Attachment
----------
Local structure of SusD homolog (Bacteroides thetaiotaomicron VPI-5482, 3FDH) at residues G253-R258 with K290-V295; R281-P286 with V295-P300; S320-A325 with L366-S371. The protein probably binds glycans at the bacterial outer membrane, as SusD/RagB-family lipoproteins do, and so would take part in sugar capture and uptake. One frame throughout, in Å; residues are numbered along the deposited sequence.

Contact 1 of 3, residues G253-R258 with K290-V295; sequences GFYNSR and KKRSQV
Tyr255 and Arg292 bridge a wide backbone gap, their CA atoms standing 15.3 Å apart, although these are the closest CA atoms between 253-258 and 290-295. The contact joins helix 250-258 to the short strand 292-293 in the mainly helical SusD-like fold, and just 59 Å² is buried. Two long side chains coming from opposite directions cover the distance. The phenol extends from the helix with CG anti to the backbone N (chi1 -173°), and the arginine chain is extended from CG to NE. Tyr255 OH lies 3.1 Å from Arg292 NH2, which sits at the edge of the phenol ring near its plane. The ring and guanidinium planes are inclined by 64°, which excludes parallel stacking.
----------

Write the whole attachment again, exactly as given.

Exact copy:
Local structure of SusD homolog (Bacteroides thetaiotaomicron VPI-5482, 3FDH) at residues G253-R258 with K290-V295; R281-P286 with V295-P300; S320-A325 with L366-S371. The protein probably binds glycans at the bacterial outer membrane, as SusD/RagB-family lipoproteins do, and so would take part in sugar capture and uptake. One frame throughout, in Å; residues are numbered along the deposited sequence.

Contact 1 of 3, residues G253-R258 with K290-V295; sequences GFYNSR and KKRSQV
Tyr255 and Arg292 bridge a wide backbone gap, their CA atoms standing 15.3 Å apart, although these are the closest CA atoms between 253-258 and 290-295. The contact joins helix 250-258 to the short strand 292-293 in the mainly helical SusD-like fold, and just 59 Å² is buried. Two long side chains coming from opposite directions cover the distance. The phenol extends from the helix with CG anti to the backbone N (chi1 -173°), and the arginine chain is extended from CG to NE. Tyr255 OH lies 3.1 Å from Arg292 NH2, which sits at the edge of the phenol ring near its plane. The ring and guanidinium planes are inclined by 64°, which excludes parallel stacking.